Locked out

Past Issues

Locked out: Key moments in Montana’s labor past

A timeline of Montana’s labor disputes


IMERYS TALC AMERICA INC. locked its doors to 35 International Brotherhood of Boilermakers union employees in Three Forks, Montana, on August 2, 2018. Randy Tocci, the talc mill’s lead warehouse worker, stood next to the mill’s entrance gate on that hot summer evening. He watched his fellow union workers be escorted off the property in the middle of the afternoon shift. A picket line formed immediately.

Imerys Talc America Inc. and the union workers began negotiating a new contract in May 2018. The company issued a series of final offers to the workers. These terms were rejected four times, leading to one of the most prominent labor disputes in Montana in the last three decades.

The picketing workers stood outside the gates fighting for fair contract terms. Their protest was met with widespread support from the community and local government officials. Government pressure does little more than encourage negotiations with the company and its workers. But Tocci saw the support as a morale booster on the line, and as a way to reach national news outlets.

The locked-out workers sacrificed some of their original terms in search for a compromise so they could return to work. Imerys Talc America Inc. wasn’t as willing to bargain.

“We offered up some supposals and moved from our position to try and get the company to move at all, and really, they showed no movement,” Gary Powers said. Powers was the union representative leading the negotiations.

Tocci has worked at the talc mill for 38 years. He’s seen several changes in ownership during his time and was part of a strike in the 1980s that led to an agreement in only three weeks.

Imerys swept into Montana talc operations in 2011, buying another mill in Sappington, Montana. They also purchased the nation’s biggest talc mine, the Yellowstone Mine, near Ennis, Montana.

The company says its desire to make changes is based on the uncertain future of the talc industry. However, the union found that the company’s books show little to no evidence of future financial problems.

The strike ended after three months, with the company and the union workers reaching an agreement for three-year contracts. The new contracts give the workers some of their terms, with a seniority system, overtime and health insurance coverage after retirement. Union workers returned to work November 5.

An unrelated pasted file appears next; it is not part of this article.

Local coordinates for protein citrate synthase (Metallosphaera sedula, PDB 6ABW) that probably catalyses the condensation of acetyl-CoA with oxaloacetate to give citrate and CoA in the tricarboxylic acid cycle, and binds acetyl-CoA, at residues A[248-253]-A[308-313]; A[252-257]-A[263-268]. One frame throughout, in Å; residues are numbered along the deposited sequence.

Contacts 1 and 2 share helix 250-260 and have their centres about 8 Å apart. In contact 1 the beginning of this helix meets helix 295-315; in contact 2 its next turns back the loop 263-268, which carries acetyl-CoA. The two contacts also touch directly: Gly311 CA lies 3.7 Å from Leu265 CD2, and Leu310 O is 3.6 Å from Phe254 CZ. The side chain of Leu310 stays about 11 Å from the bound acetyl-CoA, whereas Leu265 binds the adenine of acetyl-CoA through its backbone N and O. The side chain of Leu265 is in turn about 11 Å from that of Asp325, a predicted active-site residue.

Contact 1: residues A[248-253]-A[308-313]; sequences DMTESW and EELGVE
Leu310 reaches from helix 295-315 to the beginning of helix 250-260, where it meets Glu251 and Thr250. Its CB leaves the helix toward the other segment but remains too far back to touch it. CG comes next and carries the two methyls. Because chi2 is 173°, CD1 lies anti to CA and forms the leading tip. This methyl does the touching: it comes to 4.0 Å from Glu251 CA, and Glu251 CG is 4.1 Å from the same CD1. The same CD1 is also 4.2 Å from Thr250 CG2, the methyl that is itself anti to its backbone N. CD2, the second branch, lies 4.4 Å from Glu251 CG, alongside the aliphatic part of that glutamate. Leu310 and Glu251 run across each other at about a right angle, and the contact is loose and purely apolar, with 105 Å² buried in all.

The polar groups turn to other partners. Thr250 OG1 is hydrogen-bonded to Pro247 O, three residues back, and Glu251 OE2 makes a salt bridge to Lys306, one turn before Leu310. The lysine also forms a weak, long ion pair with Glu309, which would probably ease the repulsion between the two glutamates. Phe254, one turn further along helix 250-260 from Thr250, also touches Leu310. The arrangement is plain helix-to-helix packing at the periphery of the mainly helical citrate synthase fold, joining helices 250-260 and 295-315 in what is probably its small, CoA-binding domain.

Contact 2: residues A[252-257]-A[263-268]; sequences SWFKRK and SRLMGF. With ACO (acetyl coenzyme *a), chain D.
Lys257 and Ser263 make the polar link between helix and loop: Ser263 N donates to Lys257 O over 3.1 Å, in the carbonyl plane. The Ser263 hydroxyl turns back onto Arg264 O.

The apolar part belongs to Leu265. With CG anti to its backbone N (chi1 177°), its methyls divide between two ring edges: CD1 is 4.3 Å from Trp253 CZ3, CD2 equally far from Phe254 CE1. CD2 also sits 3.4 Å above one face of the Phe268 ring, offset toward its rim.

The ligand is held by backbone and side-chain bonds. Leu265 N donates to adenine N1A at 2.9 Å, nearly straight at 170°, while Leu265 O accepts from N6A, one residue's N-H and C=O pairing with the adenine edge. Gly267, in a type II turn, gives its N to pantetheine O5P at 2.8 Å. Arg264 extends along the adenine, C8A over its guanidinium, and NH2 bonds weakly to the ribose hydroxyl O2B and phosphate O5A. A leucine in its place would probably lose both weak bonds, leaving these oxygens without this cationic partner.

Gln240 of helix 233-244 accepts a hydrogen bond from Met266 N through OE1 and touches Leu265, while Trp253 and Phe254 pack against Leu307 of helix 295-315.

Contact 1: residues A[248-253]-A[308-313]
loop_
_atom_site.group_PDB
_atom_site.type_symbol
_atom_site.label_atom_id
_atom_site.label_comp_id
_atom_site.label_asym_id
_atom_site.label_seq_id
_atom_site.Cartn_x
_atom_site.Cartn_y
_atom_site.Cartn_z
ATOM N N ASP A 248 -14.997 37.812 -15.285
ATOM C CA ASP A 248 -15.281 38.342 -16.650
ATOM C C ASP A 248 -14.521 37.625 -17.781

Bluebird Incident

June 18, 1887

Bluebird Mine workers were the last holdouts to join a union in Butte, Montana. Butte was the origin of much of Montana’s early labor movement. It was known as the “Gibraltar of Unionism.” On June 13, the Bluebird workers shut down mining operations and marched to the union hall to be initiated into the Butte Miners’ Union. This created a “closed shop” in Butte’s mines that lasted 27 years.

The IWW Timber Strike in the Kootenai Valley

April 12, 1917

Industrial Workers of the World, also known as “Wobblies,” organized loggers who were fed up with low wages and poor living conditions. The strike started in northwest Montana’s Kootenai Valley, six days after the U.S. officially entered World War I. The strike eventually spread to include Washington, Idaho and Oregon. At the height of the dissent, approximately 50,000 men refused to work and almost half of them stood in picket lines. The federal government sent troops to run the timber mills and arrest Industrial Workers of the World leaders. The arrests effectively ended unionization in the West’s timber industry for more than 10 years.

“Bloody Wednesday”

April 21, 1920

At around 4 p.m., hundreds of picketers staged a strike on Anaconda Road in Butte, Montana. They were protesting the poor working conditions in the Neversweat Mine. This protest followed several days of unrest. The Industrial Workers of the World led the strike. Law enforcement persuaded picketers to start leaving, but they later returned. Shots were fired into the crowd, injuring 16 and killing at least one person.

Copper Mining and Refining Strike

July 1, 1977

Montana copper mining and refining workers joined workers from eight other states and more than 10 different unions in a strike lasting 68 days. According to the U.S. Bureau of Labor Statistics, a total of 23,000 workers joined the strike nationally. It ended when workers entered into a three-year agreement giving them incremental wage increases of 85 cents per year. The agreements also guaranteed increased pension, life, medical and accidental death insurance.

Mining Strike in Three Forks

August 2, 2018

Imerys Talc America Inc. locked out 35 International Brotherhood of Boilermakers union workers at a talc mill in Three Forks, Montana. The workers wanted a seniority system that requires pay and personnel decisions to be made based on how long the employee has been with the company. A compromise was reached after three months. Union workers returned to work November 5.